I remember the first time I saw a salon called “Curl Up and Dye” and thought it was the most clever thing in the world. I’ve since seen so many that I think there’s a salon convention where people get together and brainstorm ways to spin “dye” as a pun.
My hair is naturally a very dark brown and has been since I was born. I had reddish highlights put in it once when I was in college, but have never done any coloring otherwise. Today, my hair is streaked with a teal-ish green because I decided this week to hell with it, I’m going to do something outrageous. I set out to dye my hair blue. It did not turn blue. It went green.
Why does this matter, Reader? Because it’s just hair. It’s just dye, it’s just color, it’s just for a while, it’s just sections, it’s just, it’s just, it’s just…
I have been so freaked out about various parts of my life lately, and some of them rightly so because they have pretty long-lasting impact. But long-lasting is not forever because this is not forever. I will (hopefully) outlive my green hair, but I will not outlive my hair itself. I will not outlive the scissors that cut it or the bottles that held the dye for it. I will not outlive some of the people who will see it and have their own reactions to it, and that’s scary as hell and totally necessary for me to understand. I will outlive the fact that this did not turn out as I had planned, and it will be fine.
Does that make sense, Reader? I dyed my hair because I needed to remember that I don’t have all my shit together and that’s how it is. I dyed my hair because I wanted to know how it works because I am a curious creation of a curious Creator. I dyed my hair because I want to look in the mirror and say to myself that I am not this hair, or this face, or this body, although all of those are certainly part of the composition of me. George MacDonald said that “you are a soul; you have a body” and while I don’t want to encourage a dualistic view of the self I do think it matters to remind myself not to get too caught up in what this body is. I want to get caught up in what this body can be, in what this person can be, in the amazingly outrageous things that God can do with and through me if I decide that I’m not going to be paralyzed by fear that my hair might be green or my clothes wrong or my tattoos unfashionable. I dyed my hair because I want to stop trying to be beautiful on the outside.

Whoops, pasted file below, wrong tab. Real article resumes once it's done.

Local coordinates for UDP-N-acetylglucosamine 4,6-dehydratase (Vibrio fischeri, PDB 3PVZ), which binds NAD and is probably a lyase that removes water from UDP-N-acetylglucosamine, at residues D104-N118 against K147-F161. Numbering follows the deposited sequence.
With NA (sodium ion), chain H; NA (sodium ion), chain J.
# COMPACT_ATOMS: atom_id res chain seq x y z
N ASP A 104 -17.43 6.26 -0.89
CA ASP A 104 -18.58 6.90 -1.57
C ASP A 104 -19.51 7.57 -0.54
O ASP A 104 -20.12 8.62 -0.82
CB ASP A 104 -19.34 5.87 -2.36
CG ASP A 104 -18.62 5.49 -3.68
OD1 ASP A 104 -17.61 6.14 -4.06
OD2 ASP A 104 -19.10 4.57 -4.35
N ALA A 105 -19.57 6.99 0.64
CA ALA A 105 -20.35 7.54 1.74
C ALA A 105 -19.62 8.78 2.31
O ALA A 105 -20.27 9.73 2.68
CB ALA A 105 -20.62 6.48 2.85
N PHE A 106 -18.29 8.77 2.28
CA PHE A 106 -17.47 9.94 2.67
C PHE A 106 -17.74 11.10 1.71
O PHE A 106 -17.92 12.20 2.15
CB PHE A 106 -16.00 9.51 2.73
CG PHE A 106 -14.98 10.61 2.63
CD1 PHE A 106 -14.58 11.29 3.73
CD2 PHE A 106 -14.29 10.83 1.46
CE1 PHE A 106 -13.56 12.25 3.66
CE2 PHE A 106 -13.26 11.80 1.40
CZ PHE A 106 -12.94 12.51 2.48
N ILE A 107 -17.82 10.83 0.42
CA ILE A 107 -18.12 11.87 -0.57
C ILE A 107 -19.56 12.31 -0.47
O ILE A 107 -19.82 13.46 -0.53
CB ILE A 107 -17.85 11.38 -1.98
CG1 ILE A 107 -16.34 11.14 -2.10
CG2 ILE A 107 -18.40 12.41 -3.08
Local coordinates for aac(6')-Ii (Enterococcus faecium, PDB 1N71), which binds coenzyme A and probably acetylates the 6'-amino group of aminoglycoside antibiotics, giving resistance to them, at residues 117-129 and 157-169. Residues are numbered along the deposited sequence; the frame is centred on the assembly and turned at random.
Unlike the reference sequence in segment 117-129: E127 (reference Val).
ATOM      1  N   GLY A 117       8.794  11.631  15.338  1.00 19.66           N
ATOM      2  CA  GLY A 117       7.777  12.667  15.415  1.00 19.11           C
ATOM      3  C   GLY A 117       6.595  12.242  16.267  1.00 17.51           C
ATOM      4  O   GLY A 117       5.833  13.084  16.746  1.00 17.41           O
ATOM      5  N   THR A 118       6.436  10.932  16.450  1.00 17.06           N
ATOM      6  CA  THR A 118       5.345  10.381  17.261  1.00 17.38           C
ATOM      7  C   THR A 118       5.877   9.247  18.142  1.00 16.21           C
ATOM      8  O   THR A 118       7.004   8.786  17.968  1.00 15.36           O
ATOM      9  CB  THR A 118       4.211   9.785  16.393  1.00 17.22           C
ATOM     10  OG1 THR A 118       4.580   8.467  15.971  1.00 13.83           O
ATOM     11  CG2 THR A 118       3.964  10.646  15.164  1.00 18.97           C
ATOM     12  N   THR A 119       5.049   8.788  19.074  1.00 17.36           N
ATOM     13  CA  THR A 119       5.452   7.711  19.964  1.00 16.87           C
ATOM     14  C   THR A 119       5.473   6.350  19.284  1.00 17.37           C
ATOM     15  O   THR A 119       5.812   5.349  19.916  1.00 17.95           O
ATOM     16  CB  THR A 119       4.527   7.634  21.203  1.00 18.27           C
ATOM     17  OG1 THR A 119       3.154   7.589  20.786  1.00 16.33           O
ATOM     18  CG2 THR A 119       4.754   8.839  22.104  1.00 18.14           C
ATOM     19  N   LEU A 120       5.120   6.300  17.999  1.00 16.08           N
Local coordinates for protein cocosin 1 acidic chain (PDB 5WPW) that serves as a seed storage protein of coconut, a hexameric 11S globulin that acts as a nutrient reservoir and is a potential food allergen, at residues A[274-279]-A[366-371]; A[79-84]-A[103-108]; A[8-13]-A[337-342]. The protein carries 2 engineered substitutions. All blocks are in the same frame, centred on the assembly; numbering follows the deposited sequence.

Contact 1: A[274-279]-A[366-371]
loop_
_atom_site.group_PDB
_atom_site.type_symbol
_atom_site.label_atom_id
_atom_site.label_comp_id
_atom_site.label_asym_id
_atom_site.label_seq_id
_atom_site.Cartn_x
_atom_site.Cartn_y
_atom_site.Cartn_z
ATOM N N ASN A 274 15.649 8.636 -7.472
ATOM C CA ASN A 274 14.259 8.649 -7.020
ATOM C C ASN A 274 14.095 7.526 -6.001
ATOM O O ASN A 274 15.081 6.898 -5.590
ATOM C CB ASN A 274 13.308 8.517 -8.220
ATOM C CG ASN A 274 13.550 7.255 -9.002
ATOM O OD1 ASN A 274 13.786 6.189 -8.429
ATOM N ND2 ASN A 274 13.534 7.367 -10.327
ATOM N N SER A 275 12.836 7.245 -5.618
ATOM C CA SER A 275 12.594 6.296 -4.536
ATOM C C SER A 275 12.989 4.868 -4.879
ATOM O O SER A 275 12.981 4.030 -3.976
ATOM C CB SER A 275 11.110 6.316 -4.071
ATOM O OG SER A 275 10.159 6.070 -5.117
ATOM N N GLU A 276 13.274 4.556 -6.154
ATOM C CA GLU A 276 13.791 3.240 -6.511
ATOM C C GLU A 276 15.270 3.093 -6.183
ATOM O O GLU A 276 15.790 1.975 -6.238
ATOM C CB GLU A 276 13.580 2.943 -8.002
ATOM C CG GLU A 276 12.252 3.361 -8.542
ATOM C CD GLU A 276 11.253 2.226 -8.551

It’s basically the worst thing in the world for someone to say that someone else is “beautiful on the inside” because it’s very nearly always hiding the statement “but plain and unremarkable on the outside.” We look at kind people in our image-driven society and somehow excuse them from cultural aesthetics, handing them a day pass from our noticing them because they’re beautiful on the inside. But their outsides are God’s, too—even though He’s the One Who talks about looking inside instead of outside—and I have met some strikingly beautiful kind people. Some of them were born that way, gifted with genetics that make them comely to my American sensibilities, but others are made beautiful because that level of awesome really does shine. Either way, however, it’s a matter of looking at them, actually looking at them and seeing the fingerprints of God all over them. I want to be like that, especially right now when we look at each other and see so much that is ugly and harsh, our rhetoric of every side spiky and serpentine as it slides off our lips and fingertips to pile on the floor at our feet. I want to stop saying to myself that perfectly teal hair will make me beautiful and then all of this other stuff will fall into line, because that’s not how it works. Sometimes your hair turns out green and then people compliment you a bunch because they actually are looking at you and you are beautiful in their eyes even though you think you failed.
And that works because the hair will grow back out, and I will have learned again and again and again that God can work with whatever you freely give, that He loves me even when teal doesn’t happen, that I am beautiful because She crafted me in love and knows what my soul looks like. I dyed my hair to shake up my perception of myself; I have instead been reminded to look outward at others and see that we have all gotten the dye wrong and yet we are beautiful creatures.
Not bad for a $12 box.
This righteousness is given through faith in Jesus Christ to all who believe. There is no difference between Jew and Gentile, for all have sinned and fall short of the glory of God, and all are justified freely by his grace through the redemption that came by Christ Jesus. (Romans 3:22-24, NIV)